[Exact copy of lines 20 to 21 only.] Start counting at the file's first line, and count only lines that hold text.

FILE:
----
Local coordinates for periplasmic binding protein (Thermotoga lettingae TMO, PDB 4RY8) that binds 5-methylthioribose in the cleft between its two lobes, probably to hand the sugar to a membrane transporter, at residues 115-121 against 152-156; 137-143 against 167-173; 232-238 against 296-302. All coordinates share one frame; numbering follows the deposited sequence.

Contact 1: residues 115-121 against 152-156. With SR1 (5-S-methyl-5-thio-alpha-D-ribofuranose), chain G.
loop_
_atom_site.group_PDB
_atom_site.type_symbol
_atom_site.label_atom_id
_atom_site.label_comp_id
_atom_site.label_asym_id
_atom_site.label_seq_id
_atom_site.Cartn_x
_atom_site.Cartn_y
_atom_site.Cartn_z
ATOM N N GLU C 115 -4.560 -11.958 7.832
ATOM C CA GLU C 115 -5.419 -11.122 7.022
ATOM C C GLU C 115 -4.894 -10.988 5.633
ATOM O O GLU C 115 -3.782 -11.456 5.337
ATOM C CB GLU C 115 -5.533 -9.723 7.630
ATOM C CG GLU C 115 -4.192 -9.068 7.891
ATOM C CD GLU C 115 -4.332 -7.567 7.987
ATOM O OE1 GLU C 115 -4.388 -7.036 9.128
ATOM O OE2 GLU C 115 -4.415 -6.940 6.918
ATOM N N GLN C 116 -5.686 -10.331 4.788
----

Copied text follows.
ATOM O OE1 GLU C 115 -4.388 -7.036 9.128
ATOM O OE2 GLU C 115 -4.415 -6.940 6.918